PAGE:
AP Bans ‘Illegal Immigrant': The Tricky Language of Immigration Reform

New Associated Press Stylebook guidance marks the latest chapter in a long battle over the "I-word."

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A t-shirt worn at a demonstration by immigrant students for an end to deportations and for relief for those in deportation proceedings, June 15, 2012, in Los Angeles, Calif.

There’s a snappy saying used to promote cultural sensitivity toward Asian-Americans and their heritage: rugs are Oriental, people are Asian. The corollary in today’s national conversation about immigration reform might go something like this: “Actions are illegal, people are undocumented.” That is, unless you’re a reporter for the Associated Press, for whom the terms illegal immigrant and undocumented immigrant are now both verboten.

(COVER STORY: Not Legal, and Not Leaving)

On Tuesday, when the news service announced that its thousands of reporters would no longer be using those terms, it was a victory for activists who have argued that no person should be described as “illegal.” But the lack of suggested alternatives highlights a potential headache for journalists, politicians and others who regularly talk and write about people who are in the United States without proper documentation: which words do they use now?

The Associated Press says their update is more about avoiding labels as a general practice than showing sensitivity to the immigrant community (though the editors did have meetings with such advocates in recent months). “We try to be fair to people’s feelings,” standards editor Tom Kent tells TIME, “but we’re not responding to one political current or another.” He says the change to the AP Stylebook, an established guide to proper usage and grammar, is no different than changes that have nixed other reductive terms, like wheelchair-bound or schizophrenic. “We’re trying to put the emphasis not on describing people but on describing actions or situations that they are in,” Kent says. (TIME discourages the use of the term “illegal immigrant” by our writers.)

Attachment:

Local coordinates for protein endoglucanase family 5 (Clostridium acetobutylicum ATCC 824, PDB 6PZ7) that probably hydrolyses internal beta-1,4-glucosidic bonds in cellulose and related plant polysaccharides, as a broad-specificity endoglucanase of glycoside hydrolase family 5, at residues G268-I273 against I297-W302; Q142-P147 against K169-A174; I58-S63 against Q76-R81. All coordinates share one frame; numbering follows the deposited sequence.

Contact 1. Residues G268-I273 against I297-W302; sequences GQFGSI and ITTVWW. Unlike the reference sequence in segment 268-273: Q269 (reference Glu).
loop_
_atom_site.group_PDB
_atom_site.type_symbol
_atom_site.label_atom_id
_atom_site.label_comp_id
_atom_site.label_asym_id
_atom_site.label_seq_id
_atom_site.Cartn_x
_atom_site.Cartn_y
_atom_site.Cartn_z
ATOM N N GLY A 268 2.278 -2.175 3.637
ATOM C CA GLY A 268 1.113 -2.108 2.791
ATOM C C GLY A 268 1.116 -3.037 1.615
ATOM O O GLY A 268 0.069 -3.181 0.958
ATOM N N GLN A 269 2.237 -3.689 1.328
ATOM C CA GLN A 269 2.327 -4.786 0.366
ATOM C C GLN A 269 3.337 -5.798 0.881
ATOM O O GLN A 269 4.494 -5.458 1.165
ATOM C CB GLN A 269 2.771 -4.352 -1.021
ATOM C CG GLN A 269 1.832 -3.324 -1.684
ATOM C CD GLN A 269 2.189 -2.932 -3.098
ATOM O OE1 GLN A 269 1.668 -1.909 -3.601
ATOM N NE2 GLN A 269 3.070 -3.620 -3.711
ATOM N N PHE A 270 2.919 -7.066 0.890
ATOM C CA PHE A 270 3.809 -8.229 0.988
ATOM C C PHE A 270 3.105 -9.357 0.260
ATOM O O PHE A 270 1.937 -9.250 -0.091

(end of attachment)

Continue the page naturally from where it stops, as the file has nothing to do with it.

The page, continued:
(PHOTOS: America’s Undocumented Immigrants)

The easy fix, one pushed by many immigration reform activists, is to use “undocumented immigrants.” But AP Stylebook editors, being highly concerned about the precision and accuracy of their language, rejected that adjective too. That term — the one preferred by anti-I-word campaigners like Jose Antonio Vargas, who wrote TIME’s June 2012 cover story on immigration reform — is still too imprecise, Kent says: after all, an “undocumented” immigrant could have all sorts of documents, like a driver’s license or a birth certificate from their home country.

In a recent hearing about immigration on Capitol Hill, Democratic Rep. John Conyers expressed the preference that no one present use the term “illegal immigrants” and instead called such people “out of status.” Yet Kent finds that phrasing even less clear. “Everybody has some status,” he says. “I mean, I’m seated at the moment. I don’t think most readers would grasp what we meant by that.”

(VIEWPOINT: The Problem with the Word ‘Illegal’) 

When telling individual stories, writers and politicians can get more specific about the immigrant in question, eschewing the word illegal by explaining more precisely what the subject’s circumstances are. When referring to a broader group, the language gets more cumbersome. Kent’s most elaborate suggestion was “foreigners in the United States in violation of the law.” And tortured language will only fan the flames of critics who view such avoidances as liberal hand-wringing. “They’re illegals. They’re illegals. They’re illegals. They’re illegals. They’re here illegally,” Glenn Beck said on his radio show in response to Conyers’ “out of status” remarks.

For its part, the AP Stylebook has for years required reporters to avoid the terms “illegals” or “aliens” because those words are viewed as derogatory. And there are certain words that have cropped up in recent political discussions that pretty much everyone can agree not to use — just ask Alaska Rep. Don Young. Even with the AP changing its ways, and more news organizations considering similar reforms, ridding society at large of a convenient shorthand is not going to be easy. But Kent says ease is not the driving factor when it comes to the AP Stylebook. The new ban “fits in with our own ethic on labeling,” he says. “We want to some degree reflect the evolution of society.”

Wednesday Words is a weekly column that delves into the way we wag our tongues and wield our pens.

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